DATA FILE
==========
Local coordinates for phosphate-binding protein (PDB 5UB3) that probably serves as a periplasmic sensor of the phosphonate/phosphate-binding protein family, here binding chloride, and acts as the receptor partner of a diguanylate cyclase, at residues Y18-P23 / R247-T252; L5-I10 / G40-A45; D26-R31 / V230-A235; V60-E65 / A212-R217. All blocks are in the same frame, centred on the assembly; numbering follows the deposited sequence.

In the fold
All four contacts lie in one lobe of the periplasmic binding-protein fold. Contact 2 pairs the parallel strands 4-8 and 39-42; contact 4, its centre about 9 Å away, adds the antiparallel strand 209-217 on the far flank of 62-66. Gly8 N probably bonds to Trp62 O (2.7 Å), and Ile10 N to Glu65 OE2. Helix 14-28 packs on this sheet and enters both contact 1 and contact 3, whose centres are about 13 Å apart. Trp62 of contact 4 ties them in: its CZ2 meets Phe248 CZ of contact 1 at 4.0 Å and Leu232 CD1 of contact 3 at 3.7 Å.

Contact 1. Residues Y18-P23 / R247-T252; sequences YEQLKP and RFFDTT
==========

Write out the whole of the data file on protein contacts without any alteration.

Local coordinates for phosphate-binding protein (PDB 5UB3) that probably serves as a periplasmic sensor of the phosphonate/phosphate-binding protein family, here binding chloride, and acts as the receptor partner of a diguanylate cyclase, at residues Y18-P23 / R247-T252; L5-I10 / G40-A45; D26-R31 / V230-A235; V60-E65 / A212-R217. All blocks are in the same frame, centred on the assembly; numbering follows the deposited sequence.

In the fold
All four contacts lie in one lobe of the periplasmic binding-protein fold. Contact 2 pairs the parallel strands 4-8 and 39-42; contact 4, its centre about 9 Å away, adds the antiparallel strand 209-217 on the far flank of 62-66. Gly8 N probably bonds to Trp62 O (2.7 Å), and Ile10 N to Glu65 OE2. Helix 14-28 packs on this sheet and enters both contact 1 and contact 3, whose centres are about 13 Å apart. Trp62 of contact 4 ties them in: its CZ2 meets Phe248 CZ of contact 1 at 4.0 Å and Leu232 CD1 of contact 3 at 3.7 Å.

Contact 1. Residues Y18-P23 / R247-T252; sequences YEQLKP and RFFDTT